(Slide #31) Have fire fighting equipment and extra water available to control fires.

(Slide #32) Determine the direction of the wind.


(Slide #33) Place charge increments in a single layer row not more than 1-increment high and 12 inches wide and arrange the row so that the powder will burn into the wind.

(Slide #34) Establish a powder train at least 15 feet long, perpendicular to, and at the downwind end of the row of increments. Light the train at the end farthest from the increments.

(Slide #35) Powder Burning

(Slide #36) Proper clean-up of powder burning area is essential to avoid ashes prom starting forest fires.

(Slide #37) Layout for Powder burning.

(Slide #38) BREAK

1. PROJECTILES (ST 6-5-19 pg. 3-11; FM 6-5 pg. 1-3; -28)

INSTRUCTOR NOTE: The minimum information is weapon system used on, explosive train, type of target used on, and any special remarks for that particular projectile.

The next component of a complete round of ammunition is the projectile. Before we discuss specific projectiles, let's discuss functioning. There are three types of projectile explosive trains.

(Slide #39) The Projectile Explosive Train is designed to cause a projectile to perform its intended purpose upon reaching the target area. The three types are: (ST 6-5-19 pg. 3-1)

(Slide #4) Types of Projectile Explosive Trains:

The Bursting Charge explosive train consists of a FUZE, BOOSTER, and BURSTING CHARGE. It is commonly used in High Explosive rounds.

The Bursting Tube explosive train consists of a FUZE, BOOSTER and a small burster TUBE. It is commonly used in chemical and white phosphorous projectiles.

The Expelling Charge explosive train consists of a FUZE and an EXPELLING CHARGE. It is used for projectiles carrying a payload that is expelled from the projectile in flight.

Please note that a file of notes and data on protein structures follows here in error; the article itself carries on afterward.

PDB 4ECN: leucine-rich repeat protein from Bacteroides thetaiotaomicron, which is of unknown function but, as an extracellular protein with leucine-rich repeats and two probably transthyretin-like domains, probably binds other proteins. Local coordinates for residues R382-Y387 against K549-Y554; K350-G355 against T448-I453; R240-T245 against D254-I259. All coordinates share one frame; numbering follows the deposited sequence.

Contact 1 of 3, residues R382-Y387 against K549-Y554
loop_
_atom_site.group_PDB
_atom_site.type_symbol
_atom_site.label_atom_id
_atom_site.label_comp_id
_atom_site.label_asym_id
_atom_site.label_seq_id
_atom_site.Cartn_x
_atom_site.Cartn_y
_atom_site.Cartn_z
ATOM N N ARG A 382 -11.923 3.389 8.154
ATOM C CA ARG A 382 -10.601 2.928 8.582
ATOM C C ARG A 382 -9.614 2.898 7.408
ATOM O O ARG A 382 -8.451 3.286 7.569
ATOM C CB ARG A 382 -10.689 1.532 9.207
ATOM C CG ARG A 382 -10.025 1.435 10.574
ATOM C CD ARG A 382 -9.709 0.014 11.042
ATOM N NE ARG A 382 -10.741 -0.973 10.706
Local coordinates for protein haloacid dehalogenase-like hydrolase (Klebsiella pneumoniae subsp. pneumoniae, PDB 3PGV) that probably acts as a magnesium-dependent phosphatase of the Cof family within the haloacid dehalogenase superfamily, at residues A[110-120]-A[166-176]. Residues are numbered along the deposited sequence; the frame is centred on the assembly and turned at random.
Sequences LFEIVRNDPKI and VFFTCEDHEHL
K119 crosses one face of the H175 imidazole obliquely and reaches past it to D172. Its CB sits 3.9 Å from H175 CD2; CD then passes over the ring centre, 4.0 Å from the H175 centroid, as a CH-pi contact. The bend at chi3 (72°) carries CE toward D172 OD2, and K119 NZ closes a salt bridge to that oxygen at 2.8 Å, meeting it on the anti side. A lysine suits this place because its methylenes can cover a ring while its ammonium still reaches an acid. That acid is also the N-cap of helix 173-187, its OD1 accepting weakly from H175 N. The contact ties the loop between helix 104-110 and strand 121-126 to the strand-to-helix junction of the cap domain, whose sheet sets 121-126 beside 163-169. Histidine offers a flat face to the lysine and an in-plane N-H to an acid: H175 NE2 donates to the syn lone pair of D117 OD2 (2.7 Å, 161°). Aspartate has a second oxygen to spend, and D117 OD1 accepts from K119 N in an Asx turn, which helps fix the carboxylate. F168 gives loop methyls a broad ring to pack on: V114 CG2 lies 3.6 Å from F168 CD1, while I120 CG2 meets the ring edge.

(Slide #41) PROJECTILE FAMILIES: To give the students a better understanding of the different types of projectiles, explain that projectiles are also categorized by family. A projectile family has ballistic similitude (the same characteristics). I.E. the same mass, external shape, surface finish, center of gravity, driving band (rotating band), and transverse and longitudinal moments of inertia. 15mm has two families; HE and RAP. 155mm has five families; HE, RAP, ICM (New head of ICM family will be M795 HE projectile after fielding begins in FY98), COPPERHEAD, and BASE BURN DPICM.

INSTRUCTOR NOTE: Refer students to Phase II Workbook pg. 34



WEAPON SYSTEMS: 15 and 155mm


REMARKS: 15mm: Max Range: M119-11,5 meters.

155mm: Max ranges: M198 and M19-18,1 meters.

(Slide #42) HE, M1: Filler is TNT or Composition B. (-28 pg. 3-9)

INSTRUCTOR NOTE: Discuss differences between TNT and Comp B, show HE fragmentation, composition B provides 4% more fragmentation. High charges = high pressure/stress on filler. Comp B may prematurely function if exposed to excessive pressure.

(Slide #43) HE, M76: This projectile is only certified for firing from the M119 howitzer. M76 achieves the same results as the M1. It is loaded with 4.6 pounds of TNT. Shipped with the M2 propelling charge. Composition B is not used because it is to sensitive. (-28 pg. 3-73)

(Slide #44) HE, M17: Filled with TNT or Composition B. (-28 pg. 3-77)

(Slide #45) Most He projectiles issued for use with proximity VT fuzes are standard projectiles with deep fuze cavities to accommodate the longer VT fuze. Each of these projectiles is issued with a supplementary charge so that the projectile may be used with an impact, a mechanical time or a long intrusion (VT) fuze. The supplementary charge is removed only when the projectile is used with a long intrusion VT fuze. It must be in place when the projectile is used with a mechanical time fuze, impact fuze, or short intrusion fuze. Remove the supplementary charge by the lifting loop only.

INSTRUCTOR NOTE: Show studs how to remove supplementary charge using demo.





REMARKS: 155mm: Max ranges: M19A2/A3- 17,7 meters. M198 & M15/A6- 22,5 meters.

(Slide #46) HE M795: (-28 pg. 3-155)